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Tibetan Monks to Construct Mandala Sand Painting During Residency at FSU

Tibetan Monks to Construct Mandala Sand Painting During Residency at FSU

As part of their five-day residency at Frostburg State University, Tibetan Buddhist monks from Drepung Loseling Monastery will construct a mandala sand painting from Sunday, March 5, to Thursday, March 9, in FSU’s Lewis J. Ort Library.

The process of sand painting is one of Buddhism’s most exquisite artistic traditions. Millions of grains of sand are painstakingly laid on a flat platform over a period of days to form the image of a mandala. Over the years, the monks have created sand paintings in more than 100 museums, art centers and universities throughout the United States and Europe.

The process is said to effect purification and healing on three levels. The outer level represents the world in its divine form, the inner level represents a map by which the ordinary human mind is transformed into enlightenment and the secret level depicts the balance of the subtle energies of the body and the clear light dimension of the mind.

An opening ceremony will take place on March 5 at 3 p.m. when the lamas consecrate the site and call forth the forces of goodness through chanting, music and mantra recitation. The lamas then begin the process by drawing an outline of the mandala on the wooden platform. Over the following days, they lay colored sands through traditional metal funnels called chakpurs.

A closing ceremony will be held on March 9 at noon. Traditionally, sand mandalas are destroyed shortly after completion. This is done as a metaphor for the impermanence of life. First, the sands are swept up and placed in an urn. To fulfill the function of healing, half is distributed to the audience while the remainder is carried to a nearby body of water to be scattered. The water then carries the healing blessing to the ocean; from there it spreads throughout the world for planetary healing.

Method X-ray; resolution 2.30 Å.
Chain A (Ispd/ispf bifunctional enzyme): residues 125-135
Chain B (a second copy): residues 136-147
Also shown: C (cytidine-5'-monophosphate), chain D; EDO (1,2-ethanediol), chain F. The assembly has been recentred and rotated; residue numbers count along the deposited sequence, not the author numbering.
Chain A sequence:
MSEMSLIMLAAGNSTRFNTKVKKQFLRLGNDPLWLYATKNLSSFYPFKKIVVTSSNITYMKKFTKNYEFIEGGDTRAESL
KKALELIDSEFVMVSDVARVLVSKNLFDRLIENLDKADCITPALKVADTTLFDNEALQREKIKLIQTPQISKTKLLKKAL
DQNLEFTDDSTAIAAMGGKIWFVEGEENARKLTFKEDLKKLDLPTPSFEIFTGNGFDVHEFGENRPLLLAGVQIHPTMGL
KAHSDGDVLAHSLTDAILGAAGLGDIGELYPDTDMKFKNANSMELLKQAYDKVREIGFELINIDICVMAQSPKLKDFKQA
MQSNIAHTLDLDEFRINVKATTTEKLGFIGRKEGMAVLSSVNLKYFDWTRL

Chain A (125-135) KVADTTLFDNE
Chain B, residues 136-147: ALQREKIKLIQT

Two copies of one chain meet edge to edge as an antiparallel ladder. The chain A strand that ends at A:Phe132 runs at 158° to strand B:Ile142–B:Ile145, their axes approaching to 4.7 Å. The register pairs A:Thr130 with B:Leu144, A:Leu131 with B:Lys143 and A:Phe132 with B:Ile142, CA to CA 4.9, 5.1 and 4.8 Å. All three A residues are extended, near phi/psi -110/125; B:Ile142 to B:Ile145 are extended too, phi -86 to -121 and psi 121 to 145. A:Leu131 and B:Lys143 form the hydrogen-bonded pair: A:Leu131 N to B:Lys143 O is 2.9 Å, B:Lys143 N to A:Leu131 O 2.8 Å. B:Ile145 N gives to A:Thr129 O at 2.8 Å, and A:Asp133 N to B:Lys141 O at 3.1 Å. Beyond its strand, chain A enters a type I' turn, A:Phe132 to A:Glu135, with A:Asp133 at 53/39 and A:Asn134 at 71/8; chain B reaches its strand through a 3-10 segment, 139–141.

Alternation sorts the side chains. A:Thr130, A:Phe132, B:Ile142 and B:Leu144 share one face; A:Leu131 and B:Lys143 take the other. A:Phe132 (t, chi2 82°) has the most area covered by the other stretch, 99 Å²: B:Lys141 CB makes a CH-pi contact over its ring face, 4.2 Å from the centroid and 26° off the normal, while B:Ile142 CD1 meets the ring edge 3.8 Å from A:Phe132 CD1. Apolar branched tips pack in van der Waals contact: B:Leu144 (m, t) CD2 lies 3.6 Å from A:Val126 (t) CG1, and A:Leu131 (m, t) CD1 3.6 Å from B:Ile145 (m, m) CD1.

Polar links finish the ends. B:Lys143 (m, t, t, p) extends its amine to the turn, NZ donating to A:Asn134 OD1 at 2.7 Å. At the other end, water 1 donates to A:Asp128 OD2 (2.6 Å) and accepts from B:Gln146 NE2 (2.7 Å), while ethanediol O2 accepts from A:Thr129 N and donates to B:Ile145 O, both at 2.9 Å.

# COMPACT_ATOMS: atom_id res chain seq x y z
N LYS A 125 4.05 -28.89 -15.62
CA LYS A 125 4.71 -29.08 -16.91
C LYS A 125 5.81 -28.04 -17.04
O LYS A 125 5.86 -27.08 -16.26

A lecture, “Symbolism of the Sand Mandala,” detailing the significance of sand paintings, will be held March 5 at 5 p.m. in the Atkinson Room (232) of FSU’s Lane University Center. In this hour-long lecture, the monks’ spiritual director Geshe Lobsang Tenzin Negi will discuss how the mandala is used as an object of contemplation.

Community members may observe the monks construct the mandala. Observation hours are Sunday from 3 to 7 p.m., Monday through Wednesday from 10 a.m. to 7 p.m. and Thursday from 10 a.m. to noon.

For more information, contact the CES box office at 301-687-3137 or visit CES’ webpage at

The engagement of the Mystical Arts of Tibet is supported in part by an award from the National Endowment for the Arts and is sponsored by the Peter and Iris Halmos Family Foundation. CES is supported by a grant from the Maryland State Arts Council, an agency dedicated to cultivating a vibrant cultural community where the arts thrive. An agency of the Department of Business and Economic Development, MSAC provides financial support and technical assistance to nonprofit organizations, units of government, colleges and universities for arts activities. The CES 60th Anniversary season is supported in part by the city of Frostburg and the FSU Foundation.

Situated in the mountains of Allegany County, Frostburg State University is one of the 12 institutions of the University System of Maryland. FSU is a comprehensive, residential regional university and serves as an educational and cultural center for Western Maryland. For more information, visit or Follow FSU on Twitter @frostburgstate.

FSU is committed to making all of its programs, services and activities accessible to persons with disabilities. To request accommodations through the ADA Compliance Office, call 301-687-4102 or use a Voice Relay Operator at 1-800-735-2258.


For further information on this release, contact:

Office of News and Media Services
Frostburg State University
101 Braddock Road
Frostburg, MD  21532-2303

Telephone: 301-687-3171
Fax: 301-687-7589